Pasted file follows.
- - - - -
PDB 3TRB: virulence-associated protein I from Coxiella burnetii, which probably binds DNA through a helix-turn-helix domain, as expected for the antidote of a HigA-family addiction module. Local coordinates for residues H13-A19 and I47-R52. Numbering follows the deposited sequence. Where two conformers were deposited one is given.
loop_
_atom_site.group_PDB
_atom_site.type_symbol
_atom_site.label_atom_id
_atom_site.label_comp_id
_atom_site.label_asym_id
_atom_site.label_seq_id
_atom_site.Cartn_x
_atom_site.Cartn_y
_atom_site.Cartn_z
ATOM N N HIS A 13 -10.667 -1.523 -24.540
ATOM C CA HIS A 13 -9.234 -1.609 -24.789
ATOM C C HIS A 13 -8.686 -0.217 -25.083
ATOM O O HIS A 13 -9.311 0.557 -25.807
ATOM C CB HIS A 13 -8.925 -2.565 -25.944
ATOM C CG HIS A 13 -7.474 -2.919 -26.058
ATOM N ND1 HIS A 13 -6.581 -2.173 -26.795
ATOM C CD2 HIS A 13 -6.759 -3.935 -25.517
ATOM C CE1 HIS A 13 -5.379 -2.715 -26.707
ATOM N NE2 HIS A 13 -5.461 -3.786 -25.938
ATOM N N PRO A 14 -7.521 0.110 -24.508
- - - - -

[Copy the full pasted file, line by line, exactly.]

PDB 3TRB: virulence-associated protein I from Coxiella burnetii, which probably binds DNA through a helix-turn-helix domain, as expected for the antidote of a HigA-family addiction module. Local coordinates for residues H13-A19 and I47-R52. Numbering follows the deposited sequence. Where two conformers were deposited one is given.
loop_
_atom_site.group_PDB
_atom_site.type_symbol
_atom_site.label_atom_id
_atom_site.label_comp_id
_atom_site.label_asym_id
_atom_site.label_seq_id
_atom_site.Cartn_x
_atom_site.Cartn_y
_atom_site.Cartn_z
ATOM N N HIS A 13 -10.667 -1.523 -24.540
ATOM C CA HIS A 13 -9.234 -1.609 -24.789
ATOM C C HIS A 13 -8.686 -0.217 -25.083
ATOM O O HIS A 13 -9.311 0.557 -25.807
ATOM C CB HIS A 13 -8.925 -2.565 -25.944
ATOM C CG HIS A 13 -7.474 -2.919 -26.058
ATOM N ND1 HIS A 13 -6.581 -2.173 -26.795
ATOM C CD2 HIS A 13 -6.759 -3.935 -25.517
ATOM C CE1 HIS A 13 -5.379 -2.715 -26.707
ATOM N NE2 HIS A 13 -5.461 -3.786 -25.938
ATOM N N PRO A 14 -7.521 0.110 -24.508